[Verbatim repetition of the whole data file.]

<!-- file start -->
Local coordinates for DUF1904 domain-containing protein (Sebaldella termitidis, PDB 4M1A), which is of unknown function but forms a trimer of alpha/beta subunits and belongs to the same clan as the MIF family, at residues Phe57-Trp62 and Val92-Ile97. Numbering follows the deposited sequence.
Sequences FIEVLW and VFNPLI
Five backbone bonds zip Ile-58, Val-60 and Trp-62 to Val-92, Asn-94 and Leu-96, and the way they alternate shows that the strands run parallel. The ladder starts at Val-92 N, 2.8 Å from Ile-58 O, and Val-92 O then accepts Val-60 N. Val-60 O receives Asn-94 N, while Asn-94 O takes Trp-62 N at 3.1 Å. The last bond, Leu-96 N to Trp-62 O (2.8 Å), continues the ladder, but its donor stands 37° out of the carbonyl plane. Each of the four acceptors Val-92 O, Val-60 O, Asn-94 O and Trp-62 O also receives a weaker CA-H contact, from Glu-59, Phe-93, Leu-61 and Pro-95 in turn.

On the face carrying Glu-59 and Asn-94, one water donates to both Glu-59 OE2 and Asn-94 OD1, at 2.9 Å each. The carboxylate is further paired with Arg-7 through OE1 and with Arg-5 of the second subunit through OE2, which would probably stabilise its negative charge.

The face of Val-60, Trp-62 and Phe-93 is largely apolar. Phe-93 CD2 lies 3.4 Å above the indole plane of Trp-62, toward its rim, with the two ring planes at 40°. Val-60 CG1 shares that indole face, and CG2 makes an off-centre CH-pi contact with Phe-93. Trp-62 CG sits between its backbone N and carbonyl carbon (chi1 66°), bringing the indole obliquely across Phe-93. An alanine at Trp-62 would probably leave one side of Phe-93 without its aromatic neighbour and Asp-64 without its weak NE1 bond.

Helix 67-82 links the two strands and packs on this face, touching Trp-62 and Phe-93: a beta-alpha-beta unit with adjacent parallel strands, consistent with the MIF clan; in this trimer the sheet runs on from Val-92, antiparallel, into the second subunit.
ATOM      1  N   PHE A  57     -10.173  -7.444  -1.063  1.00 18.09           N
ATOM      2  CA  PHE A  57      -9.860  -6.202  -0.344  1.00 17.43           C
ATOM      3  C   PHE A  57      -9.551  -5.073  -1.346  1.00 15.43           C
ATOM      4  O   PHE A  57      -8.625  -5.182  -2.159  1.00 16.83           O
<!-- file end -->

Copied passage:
Local coordinates for DUF1904 domain-containing protein (Sebaldella termitidis, PDB 4M1A), which is of unknown function but forms a trimer of alpha/beta subunits and belongs to the same clan as the MIF family, at residues Phe57-Trp62 and Val92-Ile97. Numbering follows the deposited sequence.
Sequences FIEVLW and VFNPLI
Five backbone bonds zip Ile-58, Val-60 and Trp-62 to Val-92, Asn-94 and Leu-96, and the way they alternate shows that the strands run parallel. The ladder starts at Val-92 N, 2.8 Å from Ile-58 O, and Val-92 O then accepts Val-60 N. Val-60 O receives Asn-94 N, while Asn-94 O takes Trp-62 N at 3.1 Å. The last bond, Leu-96 N to Trp-62 O (2.8 Å), continues the ladder, but its donor stands 37° out of the carbonyl plane. Each of the four acceptors Val-92 O, Val-60 O, Asn-94 O and Trp-62 O also receives a weaker CA-H contact, from Glu-59, Phe-93, Leu-61 and Pro-95 in turn.

On the face carrying Glu-59 and Asn-94, one water donates to both Glu-59 OE2 and Asn-94 OD1, at 2.9 Å each. The carboxylate is further paired with Arg-7 through OE1 and with Arg-5 of the second subunit through OE2, which would probably stabilise its negative charge.

The face of Val-60, Trp-62 and Phe-93 is largely apolar. Phe-93 CD2 lies 3.4 Å above the indole plane of Trp-62, toward its rim, with the two ring planes at 40°. Val-60 CG1 shares that indole face, and CG2 makes an off-centre CH-pi contact with Phe-93. Trp-62 CG sits between its backbone N and carbonyl carbon (chi1 66°), bringing the indole obliquely across Phe-93. An alanine at Trp-62 would probably leave one side of Phe-93 without its aromatic neighbour and Asp-64 without its weak NE1 bond.

Helix 67-82 links the two strands and packs on this face, touching Trp-62 and Phe-93: a beta-alpha-beta unit with adjacent parallel strands, consistent with the MIF clan; in this trimer the sheet runs on from Val-92, antiparallel, into the second subunit.
ATOM      1  N   PHE A  57     -10.173  -7.444  -1.063  1.00 18.09           N
ATOM      2  CA  PHE A  57      -9.860  -6.202  -0.344  1.00 17.43           C
ATOM      3  C   PHE A  57      -9.551  -5.073  -1.346  1.00 15.43           C
ATOM      4  O   PHE A  57      -8.625  -5.182  -2.159  1.00 16.83           O